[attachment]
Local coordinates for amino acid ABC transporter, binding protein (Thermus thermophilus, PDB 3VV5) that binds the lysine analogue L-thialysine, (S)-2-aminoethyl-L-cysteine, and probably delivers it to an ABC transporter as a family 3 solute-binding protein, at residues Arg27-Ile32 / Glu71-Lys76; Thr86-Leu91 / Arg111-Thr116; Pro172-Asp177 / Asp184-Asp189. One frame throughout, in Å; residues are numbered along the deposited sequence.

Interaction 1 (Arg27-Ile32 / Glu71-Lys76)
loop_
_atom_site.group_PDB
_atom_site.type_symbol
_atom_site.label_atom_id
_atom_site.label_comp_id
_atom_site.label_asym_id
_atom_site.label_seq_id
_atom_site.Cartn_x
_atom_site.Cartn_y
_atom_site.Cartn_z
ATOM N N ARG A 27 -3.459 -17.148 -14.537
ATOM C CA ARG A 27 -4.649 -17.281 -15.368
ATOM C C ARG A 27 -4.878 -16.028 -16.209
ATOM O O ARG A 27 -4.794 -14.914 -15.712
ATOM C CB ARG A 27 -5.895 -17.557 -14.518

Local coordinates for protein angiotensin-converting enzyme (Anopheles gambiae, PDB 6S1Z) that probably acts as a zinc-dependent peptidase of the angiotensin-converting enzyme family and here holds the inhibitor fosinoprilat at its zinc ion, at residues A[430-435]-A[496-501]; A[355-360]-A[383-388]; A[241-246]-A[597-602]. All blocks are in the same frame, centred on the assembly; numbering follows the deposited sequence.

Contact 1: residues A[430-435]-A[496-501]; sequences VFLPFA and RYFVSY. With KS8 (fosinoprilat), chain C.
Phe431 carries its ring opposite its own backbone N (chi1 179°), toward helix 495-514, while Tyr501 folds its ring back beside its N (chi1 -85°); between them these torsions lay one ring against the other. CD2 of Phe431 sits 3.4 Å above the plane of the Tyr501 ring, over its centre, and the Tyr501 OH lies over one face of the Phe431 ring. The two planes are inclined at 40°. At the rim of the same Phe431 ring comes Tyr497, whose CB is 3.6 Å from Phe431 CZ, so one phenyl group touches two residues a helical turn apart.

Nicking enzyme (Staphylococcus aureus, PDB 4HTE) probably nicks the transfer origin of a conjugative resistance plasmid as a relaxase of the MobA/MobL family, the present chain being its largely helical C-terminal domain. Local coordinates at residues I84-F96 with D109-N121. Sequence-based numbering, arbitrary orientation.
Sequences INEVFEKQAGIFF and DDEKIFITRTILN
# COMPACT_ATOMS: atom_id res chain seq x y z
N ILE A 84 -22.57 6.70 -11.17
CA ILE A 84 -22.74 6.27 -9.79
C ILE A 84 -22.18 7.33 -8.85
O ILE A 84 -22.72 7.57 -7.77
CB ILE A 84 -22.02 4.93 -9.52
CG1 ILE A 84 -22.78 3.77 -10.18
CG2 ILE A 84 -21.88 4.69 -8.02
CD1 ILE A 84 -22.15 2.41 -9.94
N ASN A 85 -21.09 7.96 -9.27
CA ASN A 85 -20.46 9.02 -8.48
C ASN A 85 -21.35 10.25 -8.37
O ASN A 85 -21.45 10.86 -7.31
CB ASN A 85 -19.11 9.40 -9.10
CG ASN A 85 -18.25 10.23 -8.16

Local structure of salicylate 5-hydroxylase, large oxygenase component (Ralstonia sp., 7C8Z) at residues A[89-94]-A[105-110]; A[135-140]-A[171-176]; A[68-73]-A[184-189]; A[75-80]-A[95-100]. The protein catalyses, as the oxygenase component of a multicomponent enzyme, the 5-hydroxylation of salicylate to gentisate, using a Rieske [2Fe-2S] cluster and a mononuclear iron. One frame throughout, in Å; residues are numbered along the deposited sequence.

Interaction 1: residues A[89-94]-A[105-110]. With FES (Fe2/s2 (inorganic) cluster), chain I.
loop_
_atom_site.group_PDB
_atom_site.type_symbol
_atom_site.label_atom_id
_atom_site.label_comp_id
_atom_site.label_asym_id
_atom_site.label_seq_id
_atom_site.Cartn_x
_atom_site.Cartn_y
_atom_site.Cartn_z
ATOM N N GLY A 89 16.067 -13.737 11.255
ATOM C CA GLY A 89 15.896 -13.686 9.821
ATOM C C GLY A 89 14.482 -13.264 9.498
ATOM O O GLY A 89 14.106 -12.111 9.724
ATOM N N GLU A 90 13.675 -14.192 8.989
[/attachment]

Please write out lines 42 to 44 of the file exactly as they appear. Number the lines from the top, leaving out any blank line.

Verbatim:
_atom_site.type_symbol
_atom_site.label_atom_id
_atom_site.label_comp_id